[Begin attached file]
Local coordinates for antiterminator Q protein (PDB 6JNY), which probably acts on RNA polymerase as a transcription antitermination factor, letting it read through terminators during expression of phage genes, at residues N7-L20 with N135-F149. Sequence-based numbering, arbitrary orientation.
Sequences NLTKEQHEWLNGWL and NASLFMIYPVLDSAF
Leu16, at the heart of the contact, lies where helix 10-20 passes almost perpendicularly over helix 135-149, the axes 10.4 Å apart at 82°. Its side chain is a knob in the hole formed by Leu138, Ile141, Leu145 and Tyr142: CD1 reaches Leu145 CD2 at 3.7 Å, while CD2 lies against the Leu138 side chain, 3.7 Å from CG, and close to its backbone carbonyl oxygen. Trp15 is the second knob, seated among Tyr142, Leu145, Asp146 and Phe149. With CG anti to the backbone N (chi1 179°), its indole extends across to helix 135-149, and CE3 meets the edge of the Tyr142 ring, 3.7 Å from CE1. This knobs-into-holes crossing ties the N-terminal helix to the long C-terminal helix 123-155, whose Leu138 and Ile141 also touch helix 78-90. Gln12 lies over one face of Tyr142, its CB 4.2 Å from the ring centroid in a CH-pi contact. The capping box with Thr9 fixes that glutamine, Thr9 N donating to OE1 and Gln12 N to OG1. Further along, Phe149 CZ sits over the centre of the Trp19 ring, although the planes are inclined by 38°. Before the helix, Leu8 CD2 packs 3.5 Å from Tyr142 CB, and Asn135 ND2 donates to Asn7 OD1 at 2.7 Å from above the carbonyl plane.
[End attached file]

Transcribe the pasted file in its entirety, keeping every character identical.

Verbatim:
Local coordinates for antiterminator Q protein (PDB 6JNY), which probably acts on RNA polymerase as a transcription antitermination factor, letting it read through terminators during expression of phage genes, at residues N7-L20 with N135-F149. Sequence-based numbering, arbitrary orientation.
Sequences NLTKEQHEWLNGWL and NASLFMIYPVLDSAF
Leu16, at the heart of the contact, lies where helix 10-20 passes almost perpendicularly over helix 135-149, the axes 10.4 Å apart at 82°. Its side chain is a knob in the hole formed by Leu138, Ile141, Leu145 and Tyr142: CD1 reaches Leu145 CD2 at 3.7 Å, while CD2 lies against the Leu138 side chain, 3.7 Å from CG, and close to its backbone carbonyl oxygen. Trp15 is the second knob, seated among Tyr142, Leu145, Asp146 and Phe149. With CG anti to the backbone N (chi1 179°), its indole extends across to helix 135-149, and CE3 meets the edge of the Tyr142 ring, 3.7 Å from CE1. This knobs-into-holes crossing ties the N-terminal helix to the long C-terminal helix 123-155, whose Leu138 and Ile141 also touch helix 78-90. Gln12 lies over one face of Tyr142, its CB 4.2 Å from the ring centroid in a CH-pi contact. The capping box with Thr9 fixes that glutamine, Thr9 N donating to OE1 and Gln12 N to OG1. Further along, Phe149 CZ sits over the centre of the Trp19 ring, although the planes are inclined by 38°. Before the helix, Leu8 CD2 packs 3.5 Å from Tyr142 CB, and Asn135 ND2 donates to Asn7 OD1 at 2.7 Å from above the carbonyl plane.